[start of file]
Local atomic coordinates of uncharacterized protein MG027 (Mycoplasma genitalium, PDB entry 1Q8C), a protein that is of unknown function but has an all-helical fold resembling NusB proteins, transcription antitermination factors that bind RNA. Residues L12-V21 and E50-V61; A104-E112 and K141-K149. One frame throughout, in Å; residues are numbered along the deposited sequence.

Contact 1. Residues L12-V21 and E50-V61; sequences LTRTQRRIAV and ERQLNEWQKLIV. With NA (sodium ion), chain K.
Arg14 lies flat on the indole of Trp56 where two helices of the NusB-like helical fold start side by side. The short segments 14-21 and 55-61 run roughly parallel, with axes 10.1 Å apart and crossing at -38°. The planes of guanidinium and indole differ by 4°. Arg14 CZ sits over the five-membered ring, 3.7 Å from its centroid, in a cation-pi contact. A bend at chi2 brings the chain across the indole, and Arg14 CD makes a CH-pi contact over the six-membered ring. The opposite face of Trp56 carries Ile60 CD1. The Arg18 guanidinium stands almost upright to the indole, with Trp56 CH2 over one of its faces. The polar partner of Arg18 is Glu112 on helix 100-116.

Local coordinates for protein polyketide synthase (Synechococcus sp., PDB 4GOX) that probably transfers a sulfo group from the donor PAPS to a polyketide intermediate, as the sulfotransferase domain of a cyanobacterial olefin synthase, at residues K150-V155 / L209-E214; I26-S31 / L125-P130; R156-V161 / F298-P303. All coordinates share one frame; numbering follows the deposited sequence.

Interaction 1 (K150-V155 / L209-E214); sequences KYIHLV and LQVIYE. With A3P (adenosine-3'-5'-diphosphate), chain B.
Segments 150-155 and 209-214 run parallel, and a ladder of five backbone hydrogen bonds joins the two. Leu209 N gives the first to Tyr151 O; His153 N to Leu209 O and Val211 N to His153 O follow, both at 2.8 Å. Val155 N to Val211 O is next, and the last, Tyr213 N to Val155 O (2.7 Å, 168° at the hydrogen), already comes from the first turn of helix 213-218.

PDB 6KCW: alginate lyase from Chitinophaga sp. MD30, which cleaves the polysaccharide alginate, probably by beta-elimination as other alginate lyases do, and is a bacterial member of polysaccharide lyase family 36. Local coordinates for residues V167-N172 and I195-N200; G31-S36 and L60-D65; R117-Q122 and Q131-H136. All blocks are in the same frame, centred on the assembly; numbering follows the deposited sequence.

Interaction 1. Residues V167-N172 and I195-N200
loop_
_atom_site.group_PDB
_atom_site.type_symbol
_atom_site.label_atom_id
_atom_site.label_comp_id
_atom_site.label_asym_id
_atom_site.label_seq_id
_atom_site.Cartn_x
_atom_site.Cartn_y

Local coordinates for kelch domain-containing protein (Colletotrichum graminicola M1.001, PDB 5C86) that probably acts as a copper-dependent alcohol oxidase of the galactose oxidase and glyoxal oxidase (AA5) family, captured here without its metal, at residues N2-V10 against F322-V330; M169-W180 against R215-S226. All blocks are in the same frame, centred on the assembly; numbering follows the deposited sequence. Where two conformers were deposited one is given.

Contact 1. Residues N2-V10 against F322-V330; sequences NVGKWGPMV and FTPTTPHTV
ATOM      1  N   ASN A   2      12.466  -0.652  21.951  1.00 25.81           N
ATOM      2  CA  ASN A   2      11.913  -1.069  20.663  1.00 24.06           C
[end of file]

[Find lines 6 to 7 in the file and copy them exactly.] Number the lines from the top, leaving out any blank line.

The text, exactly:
Segments 150-155 and 209-214 run parallel, and a ladder of five backbone hydrogen bonds joins the two. Leu209 N gives the first to Tyr151 O; His153 N to Leu209 O and Val211 N to His153 O follow, both at 2.8 Å. Val155 N to Val211 O is next, and the last, Tyr213 N to Val155 O (2.7 Å, 168° at the hydrogen), already comes from the first turn of helix 213-218.

PDB 6KCW: alginate lyase from Chitinophaga sp. MD30, which cleaves the polysaccharide alginate, probably by beta-elimination as other alginate lyases do, and is a bacterial member of polysaccharide lyase family 36. Local coordinates for residues V167-N172 and I195-N200; G31-S36 and L60-D65; R117-Q122 and Q131-H136. All blocks are in the same frame, centred on the assembly; numbering follows the deposited sequence.